Google's Pixel C offers a premium hardware experience, but the software lacks features to make it compelling.
At an event in September, Google GOOGL announced updated Chromecast hardware and two new Nexus smartphones, and surprised those in attendance by announcing the first tablet built from the ground up by Google: the Pixel C.
Up until now, the Pixel namesake has been associated with Google’s Chromebook Pixel line. The laptops, also built by Google, run the company’s Chrome operating system. However, the Pixel C won’t run Chrome OS. Instead, it’s an Android tablet through and through.
While Google stopped short of declaring the Pixel C a PC replacement, the company made it clear it expects users to work and play on it. As such, Google also announced the Pixel C Keyboard designed specifically for use with the tablet.
The Pixel C starts at $499 for 32GB of storage, with the 64GB version adding $100.
The aluminum housing of the Pixel C offers a premium feel, akin to its Chromebook brethren. The added weight from its aluminum housing—roughly 1.14 lbs.—is negligible when compared with the weight of the iPad Air 2, which comes in just shy of a pound.
When in landscape mode, two speakers flank the device, providing stereo sound. A USB Type-C port provides a means to charge and transfer data to the tablet. Google first used the new connector technology in its Chromebook Pixel, and later the Nexus 5X and Nexus 6P.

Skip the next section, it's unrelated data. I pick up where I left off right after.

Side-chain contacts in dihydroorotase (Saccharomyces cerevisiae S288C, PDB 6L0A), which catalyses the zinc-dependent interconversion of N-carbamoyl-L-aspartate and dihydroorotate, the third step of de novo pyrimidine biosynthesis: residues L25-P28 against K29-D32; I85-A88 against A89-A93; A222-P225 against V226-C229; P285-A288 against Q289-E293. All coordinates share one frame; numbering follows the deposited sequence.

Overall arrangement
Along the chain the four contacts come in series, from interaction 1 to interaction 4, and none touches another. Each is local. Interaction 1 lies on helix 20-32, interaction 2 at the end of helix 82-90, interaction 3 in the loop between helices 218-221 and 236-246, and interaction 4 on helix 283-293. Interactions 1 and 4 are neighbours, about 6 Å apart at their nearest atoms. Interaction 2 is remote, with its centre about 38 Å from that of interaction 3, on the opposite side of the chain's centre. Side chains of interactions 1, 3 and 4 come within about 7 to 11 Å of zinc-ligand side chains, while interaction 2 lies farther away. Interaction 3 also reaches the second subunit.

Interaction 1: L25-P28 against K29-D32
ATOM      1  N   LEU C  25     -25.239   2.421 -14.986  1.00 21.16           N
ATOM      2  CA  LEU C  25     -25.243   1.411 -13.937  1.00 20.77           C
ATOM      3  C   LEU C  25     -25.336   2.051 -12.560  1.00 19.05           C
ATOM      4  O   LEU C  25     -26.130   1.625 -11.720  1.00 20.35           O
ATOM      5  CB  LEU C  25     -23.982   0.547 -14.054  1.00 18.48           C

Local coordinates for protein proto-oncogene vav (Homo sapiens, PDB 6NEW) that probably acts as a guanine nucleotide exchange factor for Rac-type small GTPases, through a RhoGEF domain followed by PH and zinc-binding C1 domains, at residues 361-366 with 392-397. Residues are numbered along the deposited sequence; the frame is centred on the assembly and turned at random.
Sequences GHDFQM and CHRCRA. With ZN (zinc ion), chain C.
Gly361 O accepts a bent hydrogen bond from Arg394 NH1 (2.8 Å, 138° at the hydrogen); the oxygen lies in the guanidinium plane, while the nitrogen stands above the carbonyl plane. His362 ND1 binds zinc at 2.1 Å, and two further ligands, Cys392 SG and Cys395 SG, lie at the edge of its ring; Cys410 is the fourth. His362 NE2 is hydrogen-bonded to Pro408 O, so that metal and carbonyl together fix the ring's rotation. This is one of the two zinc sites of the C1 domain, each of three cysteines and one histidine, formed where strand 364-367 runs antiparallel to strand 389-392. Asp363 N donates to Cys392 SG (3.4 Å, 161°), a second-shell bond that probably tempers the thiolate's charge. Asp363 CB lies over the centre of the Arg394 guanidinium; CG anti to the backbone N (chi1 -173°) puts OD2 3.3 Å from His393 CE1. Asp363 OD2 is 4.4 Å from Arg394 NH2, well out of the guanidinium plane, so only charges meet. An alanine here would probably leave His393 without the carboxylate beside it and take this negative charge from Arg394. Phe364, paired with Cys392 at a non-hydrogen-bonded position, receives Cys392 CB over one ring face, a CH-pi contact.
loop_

Powering the device is a Nvidia NVDA Tegra X1 processor and 3GB of memory. The combination of the two leads to a smooth overall performance, with the Pixel C exhibiting no issues launching apps or playing the graphic-intensive game Asphalt 8: Airborne.
The display measures 10.2 inches, with a resolution of 2560×1800 boasting 308 pixels per inch (PPI), edging out the screen of Apple’s iPad Pro, which has 264 PPI.
Google states the Pixel C’s battery will get through 10 hours of use. Instead of trying to replace my computer with the Pixel C, I used it in the more traditional scenarios where a tablet is useful: checking Twitter, Facebook and email, playing a game, and catching up on news. During that time, it took 3.5 days of sporadic use before the battery needed a charge.
The backside of the $149 Pixel C Keyboard is made of the same anodized aluminum finish as the Pixel C. The keyboard features a magnetic hinge, allowing for viewing angles ranging from 100 to 135 degrees.
When the Pixel C is in the closed position, where the screen is placed flat against the keyboard, magnets hold the two devices together. The same magnets function in the same way when the back of the tablet is placed against the keyboard, making it possible to use the Pixel C as a standalone tablet and keep the keyboard nearby.
I’d be remiss if I didn’t mention just how much the Pixel C looks like a miniature Chromebook Pixel when closed—complete with the multicolored light bar that doubles as a battery gauge on the backside.
Initial setup requires the Pixel C and keyboard to be paired via Bluetooth. Once complete, whenever you connect the tablet to the keyboard’s hinge, the keyboard is powered on and reconnects to the Pixel C without any further interaction on your part. The Android software recognizes a physical keyboard is attached and hides the software keyboard, giving you full use of the screen.
Absent from the outside of the keyboard is any sort of charging port. Instead, when you lay the tablet atop the keyboard (similar to how one would close a laptop), the Pixel C uses wireless charging to keep the keyboard’s battery charged.